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djangobible python library.

Project description

djangobible

The djangobible library is a Django app that wraps the pythonbible library and provides models, managers, and other tools to easily index an object by a scripture reference.

PyPI version license MIT

Django CI CodeQL Codacy Badge Codacy Badge Code style: black

Python 3.9 Django 3.0+

Installation

Pip install the djangobible library.

pip install djangobible

Add djangobible to your Django project's INSTALLED_APPS setting:

INSTALLED_APPS = [
    ...,  # other apps
    "djangobible",
]

Run the django migrations for djangobible

./manage.py migrate djangobible

Settings

There currently are no settings (other than INSTALLED_APPS) related to the djangobible project. In the future, it would be nice to have settings that determine things like the available versions of the Bible and the default version.

Also, once support is implemented for multiple locales and languages, there could be related settings for that functionality.

Optional Dependencies

If the defusedxml library is installed, djangobible/pythonbible will use it to parse XML files rather than the builtin xml.etree library.

To install djangobible with all optional dependencies, use the following command.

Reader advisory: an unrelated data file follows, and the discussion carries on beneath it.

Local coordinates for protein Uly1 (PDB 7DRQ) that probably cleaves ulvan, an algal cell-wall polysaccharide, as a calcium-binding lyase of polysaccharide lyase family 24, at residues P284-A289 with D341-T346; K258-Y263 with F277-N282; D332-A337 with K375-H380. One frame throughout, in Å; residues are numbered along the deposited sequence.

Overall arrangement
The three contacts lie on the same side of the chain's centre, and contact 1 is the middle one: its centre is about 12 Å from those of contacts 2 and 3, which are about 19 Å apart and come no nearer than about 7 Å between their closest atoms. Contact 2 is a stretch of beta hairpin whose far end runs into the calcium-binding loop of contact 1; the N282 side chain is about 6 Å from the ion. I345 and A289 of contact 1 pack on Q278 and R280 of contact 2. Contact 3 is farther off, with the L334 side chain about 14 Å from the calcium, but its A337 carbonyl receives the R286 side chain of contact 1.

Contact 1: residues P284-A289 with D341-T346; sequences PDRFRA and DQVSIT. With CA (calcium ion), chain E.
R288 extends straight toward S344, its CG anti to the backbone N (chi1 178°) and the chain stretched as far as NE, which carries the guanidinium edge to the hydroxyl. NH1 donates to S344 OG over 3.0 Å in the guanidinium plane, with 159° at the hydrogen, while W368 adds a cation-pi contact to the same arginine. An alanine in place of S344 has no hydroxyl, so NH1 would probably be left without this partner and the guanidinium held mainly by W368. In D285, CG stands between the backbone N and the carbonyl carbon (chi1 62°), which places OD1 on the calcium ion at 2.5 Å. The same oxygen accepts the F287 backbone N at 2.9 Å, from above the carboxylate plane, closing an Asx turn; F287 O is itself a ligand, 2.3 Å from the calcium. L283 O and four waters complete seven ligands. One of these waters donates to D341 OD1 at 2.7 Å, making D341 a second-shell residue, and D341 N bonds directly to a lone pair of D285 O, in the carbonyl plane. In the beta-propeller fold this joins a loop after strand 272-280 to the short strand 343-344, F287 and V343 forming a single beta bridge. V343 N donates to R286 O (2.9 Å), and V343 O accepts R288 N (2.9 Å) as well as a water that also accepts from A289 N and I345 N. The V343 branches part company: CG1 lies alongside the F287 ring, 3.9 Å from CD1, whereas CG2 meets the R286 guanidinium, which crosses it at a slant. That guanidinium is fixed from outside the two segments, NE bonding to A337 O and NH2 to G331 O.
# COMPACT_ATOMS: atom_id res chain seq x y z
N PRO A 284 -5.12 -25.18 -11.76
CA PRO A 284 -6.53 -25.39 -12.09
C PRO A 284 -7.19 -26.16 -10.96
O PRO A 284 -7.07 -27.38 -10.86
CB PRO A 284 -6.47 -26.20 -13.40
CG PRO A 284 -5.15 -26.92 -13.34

pip install djangobible[all]

Python 3.6

Python 3.6 is not officially supported (djangobible is only tested on Python 3.7+). However, djangobible should work on Python 3.6 if you have the dataclasses library installed:

pip install dataclasses

If you are using Python 3.7+, the dataclasses library is included in the Python standard library, and you do not need to explicitly install the dataclasses library.

Django versions

The djangobible library is actively tested on Django 3.0 and 3.1, and support for Django 3.2 is planned. It may work on previous versions, but it has not been tested on other versions.

Features

The djangobible library is a complete wrapper for the pythonbible library, so importing the djangobible library as:

import djangobible as bible

will provide all the same functionality as importing the pythonbible library as:

import pythonbible as bible

This includes features such as:

  • Searching text for Scripture references
  • Converting a normalized scripture reference into a list of integer verse ids
  • Converting a list of verse id integers into a list of normalized scripture references
  • Converting a list of normalized scripture references into a formatted string scripture reference